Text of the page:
Another unfortunate aspect of the book is that the other characters, to me, are just as one dimensional. The husband is a handsome, successful physician wrapped up in his career. The in-laws are unsympathetic. Even the child embodies the essence of a tantrum-throwing toddler who needs discipline and boundaries which are not forthcoming. Another character introduces the conversation of an interracial relationship, but that thread never develops any depth either.

The plot of the book is that, all of a sudden, a man from her past enters the picture and she finds herself recruited for the FBI! Unfortunately, the way in which this happens and the speed in which this happens is, for me, unbelievable and does not ring true. Katharina is instantly willing to put her family at risk - a risk to life that a government operative may face and a risk to life that rekindling an old romance may engender. That does not seem the mark of a woman of intelligence. The fact that the FBI would recruit someone off the street and immediately put them in a high risk situation rings completely false.

That aspect of the plot also becomes complicated with many characters and connections and events that take a while to untangle and become clear. Despite its billing as a thriller, this book is a very slow read.

I appreciate the question around which this book is based. What compromise does a woman make between  independence and a career and home and family? The reality is that the discussion continues even today and definitely more so in the context of women than men. Despite the progress made, this decision arises and is faced time and again. Everyone hopefully finds an answer that works for them. It is nevertheless a decision, and there is nevertheless a path not taken.

Although the character and story was not for me, this conversation is what I take away from this book.

Please share your thoughts and leave a comment. I would love to "talk" to you.

Monday, October 3, 2022

The Personal Librarian

  The Personal Librarian
Author:  Marie Benedict and Victoria Christopher Murray
Publication Information:  Berkley. 2021. 352 pages.
ISBN:  0593101537 / 978-0593101537

Book Source:  I received this book through NetGalley free of cost in exchange for an honest review.

Opening Sentence:  "The Old North bell tolls the hour, and I realize I'll be late."

Favorite Quote:  ".. all I've ever wanted for my children was the opportunity soar, no matter their heritage, and to live a life of meaning. That has been my fight. But in our current society with our current laws, it's enough that you succeed, that you are able to follow your passion in your work, that you leave a legacy that will benefit the multitudes - one day, even the colored multitudes."

This book does what I love best about historical fiction. It introduces me to a history I might never otherwise have learned. It tells a story that keeps me turning pages beginning to end. It sends me on a search for the actual history that underlies the fiction.

Recently, I had an opportunity to visit the Morgan Library in New York City. It is like discovering a secret treasure trove. Currently, it is a museum and research library. It began in 1890 as a private library of Pierpont Morgan and was build adjustment to his New York home. It was not until 1924, eleven years after Pierpont Morgan's death, that the library was opened as a public institution by his son, JP Morgan Jr.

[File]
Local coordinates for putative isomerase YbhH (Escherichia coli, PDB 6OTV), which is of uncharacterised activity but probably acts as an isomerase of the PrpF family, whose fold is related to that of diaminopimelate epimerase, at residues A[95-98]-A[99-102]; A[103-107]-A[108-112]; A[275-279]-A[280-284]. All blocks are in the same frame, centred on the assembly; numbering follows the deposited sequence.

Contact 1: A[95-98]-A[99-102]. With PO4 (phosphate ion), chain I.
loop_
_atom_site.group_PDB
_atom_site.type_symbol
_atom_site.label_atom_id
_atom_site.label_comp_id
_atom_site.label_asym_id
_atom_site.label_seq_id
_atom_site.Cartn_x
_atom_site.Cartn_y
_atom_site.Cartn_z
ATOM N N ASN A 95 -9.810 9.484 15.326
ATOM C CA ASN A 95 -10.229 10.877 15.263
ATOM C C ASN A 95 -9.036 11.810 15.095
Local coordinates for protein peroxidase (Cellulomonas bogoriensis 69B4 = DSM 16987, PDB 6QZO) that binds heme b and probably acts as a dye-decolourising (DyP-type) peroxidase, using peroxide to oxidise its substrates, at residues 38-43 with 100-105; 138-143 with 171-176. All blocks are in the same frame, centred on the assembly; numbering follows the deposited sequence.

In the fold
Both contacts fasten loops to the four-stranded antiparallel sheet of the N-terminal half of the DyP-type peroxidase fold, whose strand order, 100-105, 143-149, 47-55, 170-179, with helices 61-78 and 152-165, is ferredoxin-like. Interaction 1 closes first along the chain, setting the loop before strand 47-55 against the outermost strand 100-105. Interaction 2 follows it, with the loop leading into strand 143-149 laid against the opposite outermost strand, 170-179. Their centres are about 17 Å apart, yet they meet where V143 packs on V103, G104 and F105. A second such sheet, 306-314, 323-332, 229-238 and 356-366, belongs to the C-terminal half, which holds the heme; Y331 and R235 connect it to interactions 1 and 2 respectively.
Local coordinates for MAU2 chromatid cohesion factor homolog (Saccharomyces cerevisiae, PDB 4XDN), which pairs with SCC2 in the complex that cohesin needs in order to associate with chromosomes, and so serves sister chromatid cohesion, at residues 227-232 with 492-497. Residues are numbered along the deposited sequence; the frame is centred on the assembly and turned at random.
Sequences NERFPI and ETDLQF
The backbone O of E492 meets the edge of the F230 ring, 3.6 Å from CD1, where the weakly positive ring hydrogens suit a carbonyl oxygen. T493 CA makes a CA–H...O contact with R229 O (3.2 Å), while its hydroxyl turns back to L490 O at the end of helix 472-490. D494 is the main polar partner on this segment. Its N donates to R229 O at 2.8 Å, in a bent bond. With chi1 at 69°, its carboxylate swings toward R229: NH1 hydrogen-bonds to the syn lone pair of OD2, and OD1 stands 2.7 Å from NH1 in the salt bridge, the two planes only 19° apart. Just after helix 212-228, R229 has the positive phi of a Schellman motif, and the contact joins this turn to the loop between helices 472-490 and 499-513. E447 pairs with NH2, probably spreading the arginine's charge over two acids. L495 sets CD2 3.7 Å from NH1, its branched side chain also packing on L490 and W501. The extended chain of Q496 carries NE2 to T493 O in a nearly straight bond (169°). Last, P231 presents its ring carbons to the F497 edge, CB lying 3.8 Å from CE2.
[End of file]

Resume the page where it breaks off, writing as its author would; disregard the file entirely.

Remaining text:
On the Morgan Library website under the "about" section appears a name - Belle de Costa Greene. She served the Morgan Library for forty three years. She was first recruited by Pierpont Morgan as his personal library. After his death, she remained on in that role as the library transitioned to JP Morgan. She also served as the first director as the library transitioned into a public institution. She was instrumental in amassing the collection, transitioning it into a public resource, and building around it programs that continue to this day.

This book is the story of Belle De Costa Greene. Her career achievements as a woman at that point in history are an amazing enough story. What is even more amazing is the personal story of the woman. Belle De Costa Greene was born Belle Marion Greener. She was the daughter of the first Black graduate of Harvard College. Her father was an educator and an activist for racial justice. When her parents separated. Belle's mother moved the children to New York and changed their surname to Greene. She described their heritage as Portuguese and lived as white in what was a racist and segregated society.

It was perhaps this fact that allowed Belle to get the job she did. Yet, this dichotomy in her life was always a challenge in so many ways. There was always the obvious fear of being found out. There was the separation from family for what purpose would a white, Portuguese family from New York have in getting together with an African American family from Washington DC. Beyond, there was the constant struggle of denying a part of who she was. "I realized that to achieve one dream, you had to forsake your core identify. Changing your name is easy. Changing your soul is impossible."

Yet she did - for her entire life leaving an unmatched legacy. "One day, Belle, we will be able to reach back through the decades and claim you as one of our own. Your accomplishments will be part of history, they'll show doubtful while people what colored can do. Until that time, live your life proudly."

This is the story of this book, beautifully told and beautifully rendered. I am so glad this fiction told an engaging story and even more led me to this amazing history.